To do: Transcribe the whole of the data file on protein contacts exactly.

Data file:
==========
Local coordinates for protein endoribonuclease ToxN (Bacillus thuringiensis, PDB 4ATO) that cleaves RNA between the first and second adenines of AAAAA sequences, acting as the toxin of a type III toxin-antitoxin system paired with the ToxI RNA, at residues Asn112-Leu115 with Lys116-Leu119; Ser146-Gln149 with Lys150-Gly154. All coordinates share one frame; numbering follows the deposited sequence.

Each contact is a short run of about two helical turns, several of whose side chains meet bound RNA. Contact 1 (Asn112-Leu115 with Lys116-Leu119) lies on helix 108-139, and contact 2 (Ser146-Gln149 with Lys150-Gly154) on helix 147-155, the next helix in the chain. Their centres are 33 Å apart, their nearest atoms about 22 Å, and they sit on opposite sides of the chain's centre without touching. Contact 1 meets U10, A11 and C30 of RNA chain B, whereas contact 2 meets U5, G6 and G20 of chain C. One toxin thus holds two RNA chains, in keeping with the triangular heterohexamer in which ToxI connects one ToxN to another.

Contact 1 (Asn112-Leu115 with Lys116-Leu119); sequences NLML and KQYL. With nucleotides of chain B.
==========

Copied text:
Local coordinates for protein endoribonuclease ToxN (Bacillus thuringiensis, PDB 4ATO) that cleaves RNA between the first and second adenines of AAAAA sequences, acting as the toxin of a type III toxin-antitoxin system paired with the ToxI RNA, at residues Asn112-Leu115 with Lys116-Leu119; Ser146-Gln149 with Lys150-Gly154. All coordinates share one frame; numbering follows the deposited sequence.

Each contact is a short run of about two helical turns, several of whose side chains meet bound RNA. Contact 1 (Asn112-Leu115 with Lys116-Leu119) lies on helix 108-139, and contact 2 (Ser146-Gln149 with Lys150-Gly154) on helix 147-155, the next helix in the chain. Their centres are 33 Å apart, their nearest atoms about 22 Å, and they sit on opposite sides of the chain's centre without touching. Contact 1 meets U10, A11 and C30 of RNA chain B, whereas contact 2 meets U5, G6 and G20 of chain C. One toxin thus holds two RNA chains, in keeping with the triangular heterohexamer in which ToxI connects one ToxN to another.

Contact 1 (Asn112-Leu115 with Lys116-Leu119); sequences NLML and KQYL. With nucleotides of chain B.